The former president of a Montana separatist group, a couple of street crazies, a crushed-out computer programmer, the quantum physicist of the title and more appear in Felber’s raucous, willfully absurd debut.
There’s eventually a moment when most of these folks come together. But it’s not exactly a climax, and Felber’s pretty much chucked the plot machine—instead, he’s crafted an assortment of vignettes designed to expose the beautiful randomness of existence. In Cambridge, Mass., a folkie named Johnny inspires an enormous cult following based on a single performance, but now he’s supposedly dead; across town, Dr. Erwin Schrödinger (who, yes, should also be dead) begins selling palm-sized molecules with the help of a young woman he met at a yogurt shop; meanwhile, a rat named Lester lusts after a piece of meat he’s spotted, but he’s a little panicky because there are people hovering nearby and he’s recently stepped in a foul-smelling egg yolk. Why is this novel not an unhinged, inchoate mess? For one thing, Felber keeps a genial, clear-headed tone throughout, and he’ll spike the story with interesting shifts in writing styles—at one point, the novel becomes the script for a World War II-era newsreel; at another, short-circuits into binary code; and at yet another, two old pals fall into Shakespearean speech, complete with monologues in iambic pentameter. Mainly, though, it gets its power from the details each individual story accrues—that rat and Dr. Schrödinger never meet, but half the fun is realizing that they’re both floating around Cambridge together. Felber has embraced postmodern fiction’s favorite themes—narratives can’t be trusted, reality is subjective, humans are subject to larger forces—and turned it into a work of broad comedy instead of a fit of fatalistic handwringing.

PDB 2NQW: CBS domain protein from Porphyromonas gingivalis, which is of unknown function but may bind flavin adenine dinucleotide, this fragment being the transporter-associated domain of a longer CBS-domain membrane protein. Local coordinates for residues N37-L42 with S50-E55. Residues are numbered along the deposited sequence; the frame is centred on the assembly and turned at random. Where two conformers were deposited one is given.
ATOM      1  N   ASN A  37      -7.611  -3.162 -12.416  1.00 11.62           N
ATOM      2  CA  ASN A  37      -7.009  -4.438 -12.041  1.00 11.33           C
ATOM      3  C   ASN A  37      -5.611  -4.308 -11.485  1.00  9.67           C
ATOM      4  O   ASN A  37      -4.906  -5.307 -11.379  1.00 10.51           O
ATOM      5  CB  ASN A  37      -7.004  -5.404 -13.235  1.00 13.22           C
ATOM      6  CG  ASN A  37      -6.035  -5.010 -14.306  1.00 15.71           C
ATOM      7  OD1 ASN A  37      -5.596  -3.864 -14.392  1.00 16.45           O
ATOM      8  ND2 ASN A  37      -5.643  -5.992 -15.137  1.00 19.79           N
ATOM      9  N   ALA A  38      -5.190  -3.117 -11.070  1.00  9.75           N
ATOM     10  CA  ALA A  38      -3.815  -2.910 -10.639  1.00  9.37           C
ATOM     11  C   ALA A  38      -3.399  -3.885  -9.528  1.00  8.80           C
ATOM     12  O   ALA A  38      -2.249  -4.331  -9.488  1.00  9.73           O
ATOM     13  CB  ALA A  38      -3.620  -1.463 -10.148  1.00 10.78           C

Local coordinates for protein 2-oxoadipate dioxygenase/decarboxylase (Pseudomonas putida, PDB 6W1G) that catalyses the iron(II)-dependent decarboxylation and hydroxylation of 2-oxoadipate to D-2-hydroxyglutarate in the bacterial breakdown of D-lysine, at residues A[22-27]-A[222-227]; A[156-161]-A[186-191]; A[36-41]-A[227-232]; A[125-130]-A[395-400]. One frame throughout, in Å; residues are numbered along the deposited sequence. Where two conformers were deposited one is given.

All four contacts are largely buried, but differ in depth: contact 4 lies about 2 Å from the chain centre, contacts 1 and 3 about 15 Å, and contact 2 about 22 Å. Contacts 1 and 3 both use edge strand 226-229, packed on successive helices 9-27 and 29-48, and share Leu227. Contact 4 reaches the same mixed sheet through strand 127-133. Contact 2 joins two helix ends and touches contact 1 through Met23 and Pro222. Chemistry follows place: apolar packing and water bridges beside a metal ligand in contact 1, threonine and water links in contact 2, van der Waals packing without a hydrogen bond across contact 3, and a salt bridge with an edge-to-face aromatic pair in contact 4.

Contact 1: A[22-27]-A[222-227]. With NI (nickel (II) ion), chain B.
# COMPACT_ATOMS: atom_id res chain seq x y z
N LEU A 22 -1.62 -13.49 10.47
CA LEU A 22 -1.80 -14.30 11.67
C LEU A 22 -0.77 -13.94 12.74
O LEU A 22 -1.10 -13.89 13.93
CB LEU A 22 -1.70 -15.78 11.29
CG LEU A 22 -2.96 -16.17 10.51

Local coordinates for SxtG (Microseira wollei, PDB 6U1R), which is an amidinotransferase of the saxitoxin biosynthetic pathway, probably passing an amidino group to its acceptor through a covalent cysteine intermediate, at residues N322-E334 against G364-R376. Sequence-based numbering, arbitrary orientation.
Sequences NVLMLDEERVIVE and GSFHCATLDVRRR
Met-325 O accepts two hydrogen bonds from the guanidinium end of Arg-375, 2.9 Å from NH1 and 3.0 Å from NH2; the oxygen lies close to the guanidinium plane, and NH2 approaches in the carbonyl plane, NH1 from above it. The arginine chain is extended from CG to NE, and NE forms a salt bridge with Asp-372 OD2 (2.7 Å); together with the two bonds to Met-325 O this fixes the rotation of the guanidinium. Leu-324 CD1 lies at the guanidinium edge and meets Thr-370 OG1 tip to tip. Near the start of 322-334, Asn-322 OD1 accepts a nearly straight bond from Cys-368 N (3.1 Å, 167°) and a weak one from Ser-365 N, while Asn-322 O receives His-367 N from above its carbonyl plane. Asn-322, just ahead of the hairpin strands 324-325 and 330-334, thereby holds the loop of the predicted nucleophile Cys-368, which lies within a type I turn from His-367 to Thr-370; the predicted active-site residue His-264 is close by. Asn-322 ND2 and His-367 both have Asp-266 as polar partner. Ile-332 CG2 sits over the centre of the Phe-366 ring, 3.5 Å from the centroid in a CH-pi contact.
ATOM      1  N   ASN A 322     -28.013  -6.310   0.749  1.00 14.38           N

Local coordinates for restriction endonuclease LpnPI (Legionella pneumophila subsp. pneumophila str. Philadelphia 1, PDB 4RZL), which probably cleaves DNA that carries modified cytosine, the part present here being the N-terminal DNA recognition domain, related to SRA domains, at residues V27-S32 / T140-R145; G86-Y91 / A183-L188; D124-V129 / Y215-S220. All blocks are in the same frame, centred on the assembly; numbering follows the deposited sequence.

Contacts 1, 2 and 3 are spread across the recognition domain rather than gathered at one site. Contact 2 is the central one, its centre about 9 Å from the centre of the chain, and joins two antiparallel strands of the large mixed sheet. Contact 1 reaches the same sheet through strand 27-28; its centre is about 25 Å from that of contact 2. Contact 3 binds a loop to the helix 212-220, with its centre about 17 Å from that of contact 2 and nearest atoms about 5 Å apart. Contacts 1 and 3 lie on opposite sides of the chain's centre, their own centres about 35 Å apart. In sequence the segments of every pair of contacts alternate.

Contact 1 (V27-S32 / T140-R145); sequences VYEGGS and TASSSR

All over the place, but that’s the point.